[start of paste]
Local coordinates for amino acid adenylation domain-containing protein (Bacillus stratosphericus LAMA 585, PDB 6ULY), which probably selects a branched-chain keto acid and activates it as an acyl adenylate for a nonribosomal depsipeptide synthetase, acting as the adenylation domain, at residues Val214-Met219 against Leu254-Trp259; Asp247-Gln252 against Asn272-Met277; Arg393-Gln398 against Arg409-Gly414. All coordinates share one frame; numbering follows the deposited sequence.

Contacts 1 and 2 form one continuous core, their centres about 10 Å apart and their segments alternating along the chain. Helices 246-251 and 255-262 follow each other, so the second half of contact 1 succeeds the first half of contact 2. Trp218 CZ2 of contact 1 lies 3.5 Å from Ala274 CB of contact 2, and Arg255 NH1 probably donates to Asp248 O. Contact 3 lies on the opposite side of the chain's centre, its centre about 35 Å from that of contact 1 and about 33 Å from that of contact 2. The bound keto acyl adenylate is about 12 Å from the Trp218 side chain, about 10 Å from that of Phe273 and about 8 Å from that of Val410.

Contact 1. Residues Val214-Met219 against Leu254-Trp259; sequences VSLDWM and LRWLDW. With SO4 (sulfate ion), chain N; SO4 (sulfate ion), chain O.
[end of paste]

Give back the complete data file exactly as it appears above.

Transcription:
Local coordinates for amino acid adenylation domain-containing protein (Bacillus stratosphericus LAMA 585, PDB 6ULY), which probably selects a branched-chain keto acid and activates it as an acyl adenylate for a nonribosomal depsipeptide synthetase, acting as the adenylation domain, at residues Val214-Met219 against Leu254-Trp259; Asp247-Gln252 against Asn272-Met277; Arg393-Gln398 against Arg409-Gly414. All coordinates share one frame; numbering follows the deposited sequence.

Contacts 1 and 2 form one continuous core, their centres about 10 Å apart and their segments alternating along the chain. Helices 246-251 and 255-262 follow each other, so the second half of contact 1 succeeds the first half of contact 2. Trp218 CZ2 of contact 1 lies 3.5 Å from Ala274 CB of contact 2, and Arg255 NH1 probably donates to Asp248 O. Contact 3 lies on the opposite side of the chain's centre, its centre about 35 Å from that of contact 1 and about 33 Å from that of contact 2. The bound keto acyl adenylate is about 12 Å from the Trp218 side chain, about 10 Å from that of Phe273 and about 8 Å from that of Val410.

Contact 1. Residues Val214-Met219 against Leu254-Trp259; sequences VSLDWM and LRWLDW. With SO4 (sulfate ion), chain N; SO4 (sulfate ion), chain O.